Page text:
DSLR, mirrorless, or camcorder? Which one is the right one? Camera bodies are a huge debate in the photography and cinematography world. Ever greater megapixel counts, auto-focusing points and dynamic range claims. What camera is the best for you is almost an impossible question to answer. There are a few considerations you should ask yourself before purchasing one.
- Is it necessary? This might seem like a pointless question as you’re viewing this blog, but it is a valid question. With sites like lensprotogo, borrowlenses or the myriad of other rental houses to choose from, you can rent camera bodies and lenses for a set amount of time. The prices are very reasonable and you can get really great gear for fairly cheap considering the cost of buying everything you’d need for a given shoot. Some people aren’t happy with this answer though, as renting everything you’d need on a per job basis as well as having a strict time limit is difficult if you’re shooting on a low budget. That’s crap. The new entry level Canon DSLR, the T6i, is over $700, a used T3i is around $300 body only. The 6D has a full frame sensor, capable of shooting RAW video, and in general has more functions than an entry level camera. Having an external mic is always helpful for capturing quality dialog away from the noisy motors on the camera, and spare batteries is always a must. There is a downside though. If you want to be a cinematographer or director, every time you want to practice your skills with composing, different lens techniques or just spur of the moment creating, renting becomes impractical. So on to the next point.
- How much money do I have to spend? If you absolutely have to have a camera body, and are unable to make friends with someone who does have a camera, then this is your next step. Like I said before, a used entry level camera is around $300, and new it’s around $700, but by no means does that mean those are your only options. Pro camcorders are in the tens of thousands of dollars, like entry level RED Scarlet Dragon at $14,000… for JUST the body, no mounts, batteries, monitors… nothing else. There are a great many differences between the two cameras when you’re making movies, more than I should go into this blog. You need to find out what you can and can’t live with. Is rolling shutter going to be a problem? Dynamic range? Do you need 5k footage? Does it matter what format your footage is when you try to edit it? Do you need to shoot footage at 128,000 ISO? More importantly can your wallet handle all the things you want your camera to do?
How many of those questions did you answer “yes, absolutely” to? Let me edit your footage… In all seriousness if you’re reading this you don’t need bleeding edge camera tech to make good movies. I promise you a new camera body is coming out in 12 months that’s going to be the next big thing in camera bodies. How do I know this? There will always be a new something that revolutionizes the camera game. The word has lost all meaning in this industry. The main thing is that you tell a great story. A camera can’t do that for you. Shot on an $40,000 Arri Alexa or the iPhone in your pocket, a good story doesn’t manifest itself inside the camera. It’s when, and where you put the camera to capture a shot. Regardless of how powerful the tool, it can only be harnessed by the person wielding the tool. If you know all the strengths and weaknesses of you AND the tool, you can’t help but make good decisions.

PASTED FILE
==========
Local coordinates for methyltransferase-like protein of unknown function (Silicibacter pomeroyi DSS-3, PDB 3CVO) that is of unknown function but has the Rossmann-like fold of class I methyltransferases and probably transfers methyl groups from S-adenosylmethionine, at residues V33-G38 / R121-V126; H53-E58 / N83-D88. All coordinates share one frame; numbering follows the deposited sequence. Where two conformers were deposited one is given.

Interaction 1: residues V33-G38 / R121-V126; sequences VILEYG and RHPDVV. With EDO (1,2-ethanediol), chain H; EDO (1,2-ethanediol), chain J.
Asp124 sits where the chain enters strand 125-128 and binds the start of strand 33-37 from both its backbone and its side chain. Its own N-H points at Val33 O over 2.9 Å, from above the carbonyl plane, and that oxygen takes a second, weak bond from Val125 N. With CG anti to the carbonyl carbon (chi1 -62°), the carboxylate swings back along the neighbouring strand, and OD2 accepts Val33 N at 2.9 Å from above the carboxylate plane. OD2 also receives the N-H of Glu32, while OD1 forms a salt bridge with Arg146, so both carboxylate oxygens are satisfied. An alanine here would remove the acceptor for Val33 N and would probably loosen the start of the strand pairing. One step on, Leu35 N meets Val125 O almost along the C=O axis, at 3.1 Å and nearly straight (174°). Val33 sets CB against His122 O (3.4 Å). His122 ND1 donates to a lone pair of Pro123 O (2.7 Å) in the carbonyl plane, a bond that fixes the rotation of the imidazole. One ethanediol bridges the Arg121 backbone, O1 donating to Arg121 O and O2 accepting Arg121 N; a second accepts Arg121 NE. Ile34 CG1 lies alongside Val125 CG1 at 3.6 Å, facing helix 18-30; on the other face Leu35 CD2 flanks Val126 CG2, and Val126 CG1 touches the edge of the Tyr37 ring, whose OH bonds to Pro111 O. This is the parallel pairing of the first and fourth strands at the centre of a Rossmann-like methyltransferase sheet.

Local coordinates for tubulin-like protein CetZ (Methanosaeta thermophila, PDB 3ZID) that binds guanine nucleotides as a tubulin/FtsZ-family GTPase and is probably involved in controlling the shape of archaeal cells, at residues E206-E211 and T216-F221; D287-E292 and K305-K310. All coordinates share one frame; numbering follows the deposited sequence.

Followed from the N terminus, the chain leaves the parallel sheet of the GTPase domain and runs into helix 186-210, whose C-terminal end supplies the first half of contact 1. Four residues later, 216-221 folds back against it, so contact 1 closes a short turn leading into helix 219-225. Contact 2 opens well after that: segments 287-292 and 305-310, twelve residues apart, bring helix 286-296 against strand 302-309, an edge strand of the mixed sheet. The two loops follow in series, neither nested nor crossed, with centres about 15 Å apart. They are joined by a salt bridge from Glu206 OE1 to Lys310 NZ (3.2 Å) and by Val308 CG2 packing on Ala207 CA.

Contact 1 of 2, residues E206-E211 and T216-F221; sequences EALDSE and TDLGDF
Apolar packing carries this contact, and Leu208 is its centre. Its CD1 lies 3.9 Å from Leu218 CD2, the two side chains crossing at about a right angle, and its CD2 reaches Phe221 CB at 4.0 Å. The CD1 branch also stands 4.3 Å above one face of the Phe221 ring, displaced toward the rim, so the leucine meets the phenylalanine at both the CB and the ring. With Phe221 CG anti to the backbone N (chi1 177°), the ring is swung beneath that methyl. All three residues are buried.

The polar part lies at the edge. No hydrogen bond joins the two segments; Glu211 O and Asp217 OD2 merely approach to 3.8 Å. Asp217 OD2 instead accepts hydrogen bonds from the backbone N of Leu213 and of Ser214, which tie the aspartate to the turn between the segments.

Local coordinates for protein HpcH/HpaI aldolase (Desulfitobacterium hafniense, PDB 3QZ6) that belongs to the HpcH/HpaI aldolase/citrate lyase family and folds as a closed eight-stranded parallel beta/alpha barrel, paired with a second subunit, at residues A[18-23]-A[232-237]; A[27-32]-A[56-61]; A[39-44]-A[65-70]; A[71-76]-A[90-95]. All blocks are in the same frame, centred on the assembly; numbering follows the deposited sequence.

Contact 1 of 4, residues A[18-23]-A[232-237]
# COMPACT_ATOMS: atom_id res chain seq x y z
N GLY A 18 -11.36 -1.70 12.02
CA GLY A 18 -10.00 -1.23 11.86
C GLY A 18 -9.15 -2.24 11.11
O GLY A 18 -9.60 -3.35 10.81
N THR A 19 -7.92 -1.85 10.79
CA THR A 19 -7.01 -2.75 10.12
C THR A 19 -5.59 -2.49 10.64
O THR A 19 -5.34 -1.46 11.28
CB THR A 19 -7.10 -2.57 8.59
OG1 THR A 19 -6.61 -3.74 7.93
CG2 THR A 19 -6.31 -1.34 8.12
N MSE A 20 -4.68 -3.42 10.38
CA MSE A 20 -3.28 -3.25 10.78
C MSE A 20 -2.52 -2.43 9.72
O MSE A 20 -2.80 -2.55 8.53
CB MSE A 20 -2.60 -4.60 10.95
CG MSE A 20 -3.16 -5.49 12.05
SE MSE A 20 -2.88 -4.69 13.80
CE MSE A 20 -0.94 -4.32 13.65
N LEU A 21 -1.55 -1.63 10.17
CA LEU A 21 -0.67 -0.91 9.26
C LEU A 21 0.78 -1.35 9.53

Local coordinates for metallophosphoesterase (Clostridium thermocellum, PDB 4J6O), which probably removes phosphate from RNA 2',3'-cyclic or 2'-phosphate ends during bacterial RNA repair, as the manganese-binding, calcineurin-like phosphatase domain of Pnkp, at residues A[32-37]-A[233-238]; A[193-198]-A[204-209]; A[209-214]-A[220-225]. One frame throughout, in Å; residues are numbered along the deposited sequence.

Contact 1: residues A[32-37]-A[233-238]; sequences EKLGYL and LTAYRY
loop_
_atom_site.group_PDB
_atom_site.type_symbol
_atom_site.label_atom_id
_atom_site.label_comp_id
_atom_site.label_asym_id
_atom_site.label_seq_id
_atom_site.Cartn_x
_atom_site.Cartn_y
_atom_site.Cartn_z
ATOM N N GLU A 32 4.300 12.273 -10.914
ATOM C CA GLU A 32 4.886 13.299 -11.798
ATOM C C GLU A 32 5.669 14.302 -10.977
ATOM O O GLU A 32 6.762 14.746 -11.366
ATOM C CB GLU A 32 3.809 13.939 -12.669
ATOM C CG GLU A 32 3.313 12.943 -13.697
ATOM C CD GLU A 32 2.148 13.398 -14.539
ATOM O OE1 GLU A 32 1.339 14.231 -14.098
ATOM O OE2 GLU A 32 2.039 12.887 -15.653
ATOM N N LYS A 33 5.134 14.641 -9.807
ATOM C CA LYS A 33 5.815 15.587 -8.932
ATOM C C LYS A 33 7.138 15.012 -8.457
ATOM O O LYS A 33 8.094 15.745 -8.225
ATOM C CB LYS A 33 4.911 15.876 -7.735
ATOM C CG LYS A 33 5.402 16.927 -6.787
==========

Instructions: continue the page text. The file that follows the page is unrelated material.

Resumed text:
The reason why I always suggest not buying a camera right away is so that you get to know your own limitations before introducing something like a camera. New bodies are constantly coming out, with newer, better or faster technology. If the perfect camera were to come out tomorrow, that doesn’t mean anyone needs it. Is someone going to have a television, monitor or projector that can display that image? Probably not. Does anyone need to shoot at 80,000 ISO? Probably not. Lighting that dark a situation would be problematic on a budget, but it’s not like the A7s II is exactly budget friendly either. If you can shoot on whatever camera you have lying around, over-coming it’s limitations with your own creativity, then you’re in a much better position than someone who has access to every piece of kit and never understands how to be creative with what they have. They’ll pretty much just wish they had more kit instead of creating an interesting solution from what’s on hand. On any set I’ve been on, there was always something I wished I had thought to bring, buy, rent, check out, or just plain forgot at home. In those situations you have to think quickly and creatively to get the shot you need instead of wasting time lamenting on the short comings of the gear you have.
In any case, that’s just my opinion. You can go from here and buy the most expensive camera and lenses you want. Just remember that those things won’t help you tell a good story, but if it helps you to make more films, that’s great! Good luck!